# Science Experiments You Can Do at Home

March 3rd, 2016 | 3 min. read

STEM—Science, Technology, Engineering, and Math—is a hot topic in education right now. Fostering an early interest in math and science opens up a world of possibilities for children to pursue in their free time as well as in the classroom, and STEM projects for kids are great ways to engage children’s natural curiosity. Of course, the oldest and most classic STEM activity for kids is the science project!

STEM—Science, Technology, Engineering, and Math—is a hot topic in education right now. Fostering an early interest in math and science opens up a world of possibilities for children to pursue in their free time as well as in the classroom, and STEM projects for kids are great ways to engage children’s natural curiosity. Of course, the oldest and most classic STEM activity for kids is the science project!

Science projects are great for killing time on a weekend or teaching a lesson in the classroom, and there is a project out there for any age group, interest, and environment. Below are some fun projects from Beth R. Davis’s book Hands-On Science and Math that are perfect for igniting and nurturing scientific curiosity.

Fluffed-Up Soap

Materials:

• 1 bar of Ivory soap
• Container of water
• A microwave-safe bowl
• A microwave

Activity:

1. Take the bar of soap and examine its physical properties (color, texture, shape, etc.)
2. Dip the soap in the water and then place it in the microwavable bowl
3. Hypothesize what will happen to the soap after it is put in the microwave
4. Place bowl in the microwave for 2 ½ minutes
5. Let the bowl sit in the microwave and cool for about thirty seconds
6. Remove in the bowl from the microwave and examine the soap
7. To further the transformation, take pieces off of the fluffed soap and rub it between your hands. It should disintegrate into powder

Take it Further:

As a further experiment, repeat the process with different types of soap. Does the same thing happen? How are the properties different? Compare your results.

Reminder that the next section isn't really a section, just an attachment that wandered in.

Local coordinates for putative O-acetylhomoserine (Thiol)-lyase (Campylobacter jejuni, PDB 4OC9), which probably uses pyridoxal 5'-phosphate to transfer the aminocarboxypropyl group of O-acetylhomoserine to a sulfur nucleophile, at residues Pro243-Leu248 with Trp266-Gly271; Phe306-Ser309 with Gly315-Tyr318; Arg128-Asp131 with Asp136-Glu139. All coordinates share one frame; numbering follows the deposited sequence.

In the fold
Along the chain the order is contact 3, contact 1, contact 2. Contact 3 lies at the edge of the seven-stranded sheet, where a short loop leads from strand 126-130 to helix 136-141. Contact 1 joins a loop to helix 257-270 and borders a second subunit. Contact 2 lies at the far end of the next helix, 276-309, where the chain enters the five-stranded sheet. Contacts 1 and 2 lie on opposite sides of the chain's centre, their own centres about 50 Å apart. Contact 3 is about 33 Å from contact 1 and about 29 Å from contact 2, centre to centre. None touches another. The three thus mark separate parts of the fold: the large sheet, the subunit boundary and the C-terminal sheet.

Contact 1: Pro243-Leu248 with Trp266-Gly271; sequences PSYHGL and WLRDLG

Animal Adaptations: Marine Mammals and Blubber

Materials:

• A yardstick or ruler
• A bowl or bucket
• Ice
• Water
• Rubber gloves
• Paper towels
• Whiteboard or chart paper
• A marker

Activity:

1. Fill a bucket with water and ice
2. Put on one of the rubber gloves
3. With the other hand, smear shortening onto the gloved fingers to simulate blubber
4. Place both hands into the ice water for fifteen seconds. Remove the glove once hands are out of the water
5. Discuss which fingers felt colder and which felt warmer

Take it Further:

Think of some other things that might keep fingers warm and repeat the experiment. Does cloth keep your fingers warmer in the ice water? What about bubble wrap? How do these measure up when compared to the “blubber”?

Creative Printing with Sunlight

Materials:

• Sun-sensitive paper (Sunprint is a good example)
• Various small objects to place on the paper to make a picture (i.e. seashells, buttons, keys)
• Trays or bowls
• Water
• A plastic tub
• Paper towels or cardboard

Activity:

1. Get sun-sensitive paper from a school or craft store
2. Take the small objects and arrange them on the paper
3. Carefully move the paper and placed objects to a sunny area
4. Wait 5 to 8 minutes and then check to see if a change as occurred by lifting one of the objects. If no change has happened, wait an additional 5 minutes
5. Once the change is clear, remove all the items and look at the image
6. Quickly take the print inside and keep it away from the sun
7. Submerge the paper in water for 1 to 5 minutes to preserve the image. Let them dry on the cardboard or paper towels

Take it Further:

Make designs on multiple pieces of paper and place them in spots with different levels of sunlight (on the driveway, inside by a window, a shady spot outside, etc.) How much does the paper change in each location? How long does it take for the change to happen? Which place changes the paper the most?

Dealing with Density

Materials:

• A small jar
• Three cups
• Water
• Blue food coloring
• Red food coloring
• A two liter bottle
• A tray
• Paper towels
• Two ounces of vegetable oil
• Two ounces of corn syrup

Activity:

1. Color the water blue with the food dye and the corn syrup red
2. Place each liquid—the water, corn syrup, and oil—into three separate cups
3. Pour the blue water into the jar and then pour in the oil. The yellow oil should stay on top of the blue water because it is less dense
4. Add the red corn syrup, which should sink to the bottom because it is the most dense

Take it further:

Redo the experiment by pouring the liquids in different a different order. Do they all end up in the same positions? What happens if you add more of one liquid than the others?

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